–    “We will stand up to the oligarchs who subvert our democracy, avoid the taxes that fund our schools and hospitals and use the things that matter to us, the football clubs that stand at the center of our communities, as playthings. Today we are launching a new Taskforce on Illicit Finance with the aim of making the UK the most inhospitable place in the world for dirty money and ill-gotten gains. Today, we recognize the fight against corruption as a key plank of defending our national interest,” said Lisa Nandy, the shadow foreign secretary, at the Labour Party conference.

Amen to that.


The current debate in our household is whether we’ve got enough diesel to get to a filling station that actually has any fuel in stock. It’s slightly fraught, since if we make the wrong choice, we’ll get stuck on the side of a road somewhere and won’t be able to pick the kids up from school. In short, it all feels like that TV show when a man wakes up in the 1970s, a feeling that was only accentuated by this remarkable headline from Reuters: German millionaires rush assets to Switzerland ahead of election.

–    “Many wealthy people, especially entrepreneurs, fear that there will be a lurch to the left in Germany – no matter how the elections turn out.”

–    “I know a number of German entrepreneurs who want to have a foothold outside Germany if things get too red there.”

–    “For the super-rich, this is red hot… Entrepreneurial families are highly alarmed.”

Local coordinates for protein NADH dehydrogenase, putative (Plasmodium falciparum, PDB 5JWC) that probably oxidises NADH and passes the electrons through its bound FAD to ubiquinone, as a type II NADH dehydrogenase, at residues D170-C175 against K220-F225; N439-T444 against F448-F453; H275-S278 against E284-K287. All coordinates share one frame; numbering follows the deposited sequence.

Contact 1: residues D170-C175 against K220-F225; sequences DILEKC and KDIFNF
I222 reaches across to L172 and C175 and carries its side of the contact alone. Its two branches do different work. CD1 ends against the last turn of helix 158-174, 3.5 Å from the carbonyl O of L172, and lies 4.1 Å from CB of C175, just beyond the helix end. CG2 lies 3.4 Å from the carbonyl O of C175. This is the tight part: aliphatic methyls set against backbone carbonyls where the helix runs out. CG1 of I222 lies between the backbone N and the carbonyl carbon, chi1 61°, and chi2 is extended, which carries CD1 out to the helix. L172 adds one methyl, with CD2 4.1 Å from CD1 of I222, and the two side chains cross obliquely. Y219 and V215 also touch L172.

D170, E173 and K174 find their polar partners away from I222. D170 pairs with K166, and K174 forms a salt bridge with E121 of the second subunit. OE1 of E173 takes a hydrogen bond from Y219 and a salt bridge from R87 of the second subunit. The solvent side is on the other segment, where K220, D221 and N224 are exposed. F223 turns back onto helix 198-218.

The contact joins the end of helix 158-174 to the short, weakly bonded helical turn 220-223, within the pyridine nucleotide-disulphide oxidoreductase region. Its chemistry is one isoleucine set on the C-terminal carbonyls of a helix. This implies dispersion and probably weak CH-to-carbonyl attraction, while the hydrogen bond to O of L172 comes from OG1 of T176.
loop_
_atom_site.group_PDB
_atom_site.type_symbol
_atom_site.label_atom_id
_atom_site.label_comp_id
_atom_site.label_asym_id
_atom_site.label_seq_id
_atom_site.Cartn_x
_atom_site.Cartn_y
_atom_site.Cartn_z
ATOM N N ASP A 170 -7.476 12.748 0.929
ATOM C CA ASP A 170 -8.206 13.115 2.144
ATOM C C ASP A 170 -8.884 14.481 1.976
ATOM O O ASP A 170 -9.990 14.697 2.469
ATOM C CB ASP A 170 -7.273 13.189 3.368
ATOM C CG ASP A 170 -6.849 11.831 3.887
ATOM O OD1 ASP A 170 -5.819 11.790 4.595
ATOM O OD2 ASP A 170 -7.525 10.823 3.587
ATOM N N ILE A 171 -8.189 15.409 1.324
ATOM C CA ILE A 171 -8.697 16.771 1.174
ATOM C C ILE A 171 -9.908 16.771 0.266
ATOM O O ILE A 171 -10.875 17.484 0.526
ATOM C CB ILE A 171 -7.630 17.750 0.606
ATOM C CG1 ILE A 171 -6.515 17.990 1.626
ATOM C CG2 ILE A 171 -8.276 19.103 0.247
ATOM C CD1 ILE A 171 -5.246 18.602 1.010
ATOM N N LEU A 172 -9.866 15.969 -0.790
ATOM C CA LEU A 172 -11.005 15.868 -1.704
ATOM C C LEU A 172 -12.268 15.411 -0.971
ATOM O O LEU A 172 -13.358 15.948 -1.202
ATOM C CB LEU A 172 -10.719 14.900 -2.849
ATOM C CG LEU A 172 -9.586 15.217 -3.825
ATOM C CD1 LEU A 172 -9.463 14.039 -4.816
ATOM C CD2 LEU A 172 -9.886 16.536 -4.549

The word “entrepreneur” has drifted far from its original meaning, which – my dictionary informs me –ƒ was “a person who undertakes or controls a business or enterprise”. When in the mouth of a wealth manager, it is broadly akin to the term “wealth creator” in the United States, which means someone who threatens to leave town if anyone tries to make them pay taxes. The implication is: you’re better off with me around not paying taxes than with me not around at all.

If any entrepreneurs do decide to do what their predecessors did back in the old days and stick their wealth in a hole in the ground in Switzerland (otherwise known as a bank vault), they may be unpleasantly surprised, however. Owing to information exchange agreements, the Swiss will let the German government know how much is there, and who it belongs to. If the “entrepreneurs” want to take advantage of those sweet low Swiss tax rates, they’ll have to actually move to Switzerland, and that may not be quite what they have in mind.


I have been passed some legal documents originating from lawyers acting for Bornito de Sousa Baltazar Diogo, vice-president of Angola, saying that he intends to sue me in Portugal for defamation. As such, much of my time of late has been spent trying to understand what exactly it is that he’s objecting to, which means I haven’t read as many books as I’d like. Normal business will be restored when I have worked out how to reply.

In the meantime, if anyone knows any good defamation lawyers in Lisbon, I would welcome any recommendations. I have already spoken to a couple of very good lawyers, but I’m keen to choose from as wide a selection as possible.